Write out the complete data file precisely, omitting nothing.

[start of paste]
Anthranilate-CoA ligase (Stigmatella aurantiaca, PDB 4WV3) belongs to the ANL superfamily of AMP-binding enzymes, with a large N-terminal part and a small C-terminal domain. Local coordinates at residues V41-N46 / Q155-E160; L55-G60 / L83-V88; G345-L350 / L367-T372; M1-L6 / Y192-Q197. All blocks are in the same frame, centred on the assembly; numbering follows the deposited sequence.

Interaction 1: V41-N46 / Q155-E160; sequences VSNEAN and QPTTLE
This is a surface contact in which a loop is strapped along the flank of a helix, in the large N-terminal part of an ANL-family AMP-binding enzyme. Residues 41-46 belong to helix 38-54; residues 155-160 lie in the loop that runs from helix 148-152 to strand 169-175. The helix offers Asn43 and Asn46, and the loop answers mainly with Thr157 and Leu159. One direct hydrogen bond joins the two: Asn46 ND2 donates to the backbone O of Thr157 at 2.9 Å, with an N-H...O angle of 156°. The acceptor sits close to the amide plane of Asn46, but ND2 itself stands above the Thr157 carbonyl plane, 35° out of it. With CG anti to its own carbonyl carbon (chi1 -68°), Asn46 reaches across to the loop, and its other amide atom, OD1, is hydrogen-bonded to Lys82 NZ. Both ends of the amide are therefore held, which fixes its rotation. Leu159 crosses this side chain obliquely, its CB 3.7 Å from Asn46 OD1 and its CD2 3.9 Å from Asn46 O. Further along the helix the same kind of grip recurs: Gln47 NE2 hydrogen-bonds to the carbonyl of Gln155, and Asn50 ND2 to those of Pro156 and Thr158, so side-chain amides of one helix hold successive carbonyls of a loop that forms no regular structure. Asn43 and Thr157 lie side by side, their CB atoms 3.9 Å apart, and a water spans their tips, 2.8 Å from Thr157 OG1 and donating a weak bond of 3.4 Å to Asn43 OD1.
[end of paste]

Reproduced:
Anthranilate-CoA ligase (Stigmatella aurantiaca, PDB 4WV3) belongs to the ANL superfamily of AMP-binding enzymes, with a large N-terminal part and a small C-terminal domain. Local coordinates at residues V41-N46 / Q155-E160; L55-G60 / L83-V88; G345-L350 / L367-T372; M1-L6 / Y192-Q197. All blocks are in the same frame, centred on the assembly; numbering follows the deposited sequence.

Interaction 1: V41-N46 / Q155-E160; sequences VSNEAN and QPTTLE
This is a surface contact in which a loop is strapped along the flank of a helix, in the large N-terminal part of an ANL-family AMP-binding enzyme. Residues 41-46 belong to helix 38-54; residues 155-160 lie in the loop that runs from helix 148-152 to strand 169-175. The helix offers Asn43 and Asn46, and the loop answers mainly with Thr157 and Leu159. One direct hydrogen bond joins the two: Asn46 ND2 donates to the backbone O of Thr157 at 2.9 Å, with an N-H...O angle of 156°. The acceptor sits close to the amide plane of Asn46, but ND2 itself stands above the Thr157 carbonyl plane, 35° out of it. With CG anti to its own carbonyl carbon (chi1 -68°), Asn46 reaches across to the loop, and its other amide atom, OD1, is hydrogen-bonded to Lys82 NZ. Both ends of the amide are therefore held, which fixes its rotation. Leu159 crosses this side chain obliquely, its CB 3.7 Å from Asn46 OD1 and its CD2 3.9 Å from Asn46 O. Further along the helix the same kind of grip recurs: Gln47 NE2 hydrogen-bonds to the carbonyl of Gln155, and Asn50 ND2 to those of Pro156 and Thr158, so side-chain amides of one helix hold successive carbonyls of a loop that forms no regular structure. Asn43 and Thr157 lie side by side, their CB atoms 3.9 Å apart, and a water spans their tips, 2.8 Å from Thr157 OG1 and donating a weak bond of 3.4 Å to Asn43 OD1.